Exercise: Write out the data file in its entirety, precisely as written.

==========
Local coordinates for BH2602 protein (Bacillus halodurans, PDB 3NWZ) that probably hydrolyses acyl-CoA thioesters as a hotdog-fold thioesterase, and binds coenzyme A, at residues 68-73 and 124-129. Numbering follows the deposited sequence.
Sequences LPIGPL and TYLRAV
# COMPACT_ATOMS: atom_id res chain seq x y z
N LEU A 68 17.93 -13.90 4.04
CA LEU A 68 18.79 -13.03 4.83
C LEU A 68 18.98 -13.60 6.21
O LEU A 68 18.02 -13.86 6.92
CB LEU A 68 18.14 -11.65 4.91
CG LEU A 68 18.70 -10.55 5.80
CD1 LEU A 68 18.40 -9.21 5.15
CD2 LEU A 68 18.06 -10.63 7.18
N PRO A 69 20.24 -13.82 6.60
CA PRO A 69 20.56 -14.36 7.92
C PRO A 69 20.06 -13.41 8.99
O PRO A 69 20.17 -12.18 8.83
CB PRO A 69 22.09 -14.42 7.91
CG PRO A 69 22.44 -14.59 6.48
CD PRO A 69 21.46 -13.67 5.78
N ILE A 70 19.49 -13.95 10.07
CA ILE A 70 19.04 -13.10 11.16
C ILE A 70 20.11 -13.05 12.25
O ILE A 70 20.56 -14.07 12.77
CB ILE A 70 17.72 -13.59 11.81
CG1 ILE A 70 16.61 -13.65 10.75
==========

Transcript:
Local coordinates for BH2602 protein (Bacillus halodurans, PDB 3NWZ) that probably hydrolyses acyl-CoA thioesters as a hotdog-fold thioesterase, and binds coenzyme A, at residues 68-73 and 124-129. Numbering follows the deposited sequence.
Sequences LPIGPL and TYLRAV
# COMPACT_ATOMS: atom_id res chain seq x y z
N LEU A 68 17.93 -13.90 4.04
CA LEU A 68 18.79 -13.03 4.83
C LEU A 68 18.98 -13.60 6.21
O LEU A 68 18.02 -13.86 6.92
CB LEU A 68 18.14 -11.65 4.91
CG LEU A 68 18.70 -10.55 5.80
CD1 LEU A 68 18.40 -9.21 5.15
CD2 LEU A 68 18.06 -10.63 7.18
N PRO A 69 20.24 -13.82 6.60
CA PRO A 69 20.56 -14.36 7.92
C PRO A 69 20.06 -13.41 8.99
O PRO A 69 20.17 -12.18 8.83
CB PRO A 69 22.09 -14.42 7.91
CG PRO A 69 22.44 -14.59 6.48
CD PRO A 69 21.46 -13.67 5.78
N ILE A 70 19.49 -13.95 10.07
CA ILE A 70 19.04 -13.10 11.16
C ILE A 70 20.11 -13.05 12.25
O ILE A 70 20.56 -14.07 12.77
CB ILE A 70 17.72 -13.59 11.81
CG1 ILE A 70 16.61 -13.65 10.75